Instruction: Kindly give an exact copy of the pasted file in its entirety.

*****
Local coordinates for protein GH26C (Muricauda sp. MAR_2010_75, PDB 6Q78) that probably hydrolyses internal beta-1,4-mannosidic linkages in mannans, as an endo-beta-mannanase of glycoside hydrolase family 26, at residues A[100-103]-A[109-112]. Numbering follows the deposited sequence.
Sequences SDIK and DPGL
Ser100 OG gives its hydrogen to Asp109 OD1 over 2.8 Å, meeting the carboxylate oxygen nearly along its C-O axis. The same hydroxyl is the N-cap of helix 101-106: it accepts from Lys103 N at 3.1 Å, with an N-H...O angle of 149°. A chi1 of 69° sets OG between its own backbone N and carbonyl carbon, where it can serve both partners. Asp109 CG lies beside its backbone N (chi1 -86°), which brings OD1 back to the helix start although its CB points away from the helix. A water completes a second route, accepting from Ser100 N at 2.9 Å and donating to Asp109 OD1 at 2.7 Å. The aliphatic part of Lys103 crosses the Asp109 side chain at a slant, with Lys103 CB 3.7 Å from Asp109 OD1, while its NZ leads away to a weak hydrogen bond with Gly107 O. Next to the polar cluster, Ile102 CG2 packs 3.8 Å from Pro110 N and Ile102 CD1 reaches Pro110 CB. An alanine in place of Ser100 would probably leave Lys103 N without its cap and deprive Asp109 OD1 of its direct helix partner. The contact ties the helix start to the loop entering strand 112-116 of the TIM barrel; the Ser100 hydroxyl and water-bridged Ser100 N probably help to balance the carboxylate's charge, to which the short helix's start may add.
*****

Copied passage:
Local coordinates for protein GH26C (Muricauda sp. MAR_2010_75, PDB 6Q78) that probably hydrolyses internal beta-1,4-mannosidic linkages in mannans, as an endo-beta-mannanase of glycoside hydrolase family 26, at residues A[100-103]-A[109-112]. Numbering follows the deposited sequence.
Sequences SDIK and DPGL
Ser100 OG gives its hydrogen to Asp109 OD1 over 2.8 Å, meeting the carboxylate oxygen nearly along its C-O axis. The same hydroxyl is the N-cap of helix 101-106: it accepts from Lys103 N at 3.1 Å, with an N-H...O angle of 149°. A chi1 of 69° sets OG between its own backbone N and carbonyl carbon, where it can serve both partners. Asp109 CG lies beside its backbone N (chi1 -86°), which brings OD1 back to the helix start although its CB points away from the helix. A water completes a second route, accepting from Ser100 N at 2.9 Å and donating to Asp109 OD1 at 2.7 Å. The aliphatic part of Lys103 crosses the Asp109 side chain at a slant, with Lys103 CB 3.7 Å from Asp109 OD1, while its NZ leads away to a weak hydrogen bond with Gly107 O. Next to the polar cluster, Ile102 CG2 packs 3.8 Å from Pro110 N and Ile102 CD1 reaches Pro110 CB. An alanine in place of Ser100 would probably leave Lys103 N without its cap and deprive Asp109 OD1 of its direct helix partner. The contact ties the helix start to the loop entering strand 112-116 of the TIM barrel; the Ser100 hydroxyl and water-bridged Ser100 N probably help to balance the carboxylate's charge, to which the short helix's start may add.